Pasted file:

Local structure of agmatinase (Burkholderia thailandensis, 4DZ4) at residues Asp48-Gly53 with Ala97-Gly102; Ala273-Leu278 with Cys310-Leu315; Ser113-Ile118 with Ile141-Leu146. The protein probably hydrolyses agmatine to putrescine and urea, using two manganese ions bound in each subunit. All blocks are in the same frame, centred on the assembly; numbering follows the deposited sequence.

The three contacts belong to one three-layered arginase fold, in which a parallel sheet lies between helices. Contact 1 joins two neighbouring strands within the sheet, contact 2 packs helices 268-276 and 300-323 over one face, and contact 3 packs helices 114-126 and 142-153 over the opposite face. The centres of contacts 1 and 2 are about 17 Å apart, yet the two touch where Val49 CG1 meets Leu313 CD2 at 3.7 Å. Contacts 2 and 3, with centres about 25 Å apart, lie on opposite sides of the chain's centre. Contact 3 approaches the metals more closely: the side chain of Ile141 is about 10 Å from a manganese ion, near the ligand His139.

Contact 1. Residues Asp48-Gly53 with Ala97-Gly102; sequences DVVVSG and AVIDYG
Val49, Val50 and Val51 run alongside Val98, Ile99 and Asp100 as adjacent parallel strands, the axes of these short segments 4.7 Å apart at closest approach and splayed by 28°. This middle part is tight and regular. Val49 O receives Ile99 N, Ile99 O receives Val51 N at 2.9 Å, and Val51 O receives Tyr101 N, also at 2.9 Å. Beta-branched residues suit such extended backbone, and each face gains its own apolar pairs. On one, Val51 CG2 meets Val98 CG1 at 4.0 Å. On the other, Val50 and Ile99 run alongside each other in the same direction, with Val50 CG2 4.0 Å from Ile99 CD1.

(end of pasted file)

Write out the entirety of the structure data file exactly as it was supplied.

Local structure of agmatinase (Burkholderia thailandensis, 4DZ4) at residues Asp48-Gly53 with Ala97-Gly102; Ala273-Leu278 with Cys310-Leu315; Ser113-Ile118 with Ile141-Leu146. The protein probably hydrolyses agmatine to putrescine and urea, using two manganese ions bound in each subunit. All blocks are in the same frame, centred on the assembly; numbering follows the deposited sequence.

The three contacts belong to one three-layered arginase fold, in which a parallel sheet lies between helices. Contact 1 joins two neighbouring strands within the sheet, contact 2 packs helices 268-276 and 300-323 over one face, and contact 3 packs helices 114-126 and 142-153 over the opposite face. The centres of contacts 1 and 2 are about 17 Å apart, yet the two touch where Val49 CG1 meets Leu313 CD2 at 3.7 Å. Contacts 2 and 3, with centres about 25 Å apart, lie on opposite sides of the chain's centre. Contact 3 approaches the metals more closely: the side chain of Ile141 is about 10 Å from a manganese ion, near the ligand His139.

Contact 1. Residues Asp48-Gly53 with Ala97-Gly102; sequences DVVVSG and AVIDYG
Val49, Val50 and Val51 run alongside Val98, Ile99 and Asp100 as adjacent parallel strands, the axes of these short segments 4.7 Å apart at closest approach and splayed by 28°. This middle part is tight and regular. Val49 O receives Ile99 N, Ile99 O receives Val51 N at 2.9 Å, and Val51 O receives Tyr101 N, also at 2.9 Å. Beta-branched residues suit such extended backbone, and each face gains its own apolar pairs. On one, Val51 CG2 meets Val98 CG1 at 4.0 Å. On the other, Val50 and Ile99 run alongside each other in the same direction, with Val50 CG2 4.0 Å from Ile99 CD1.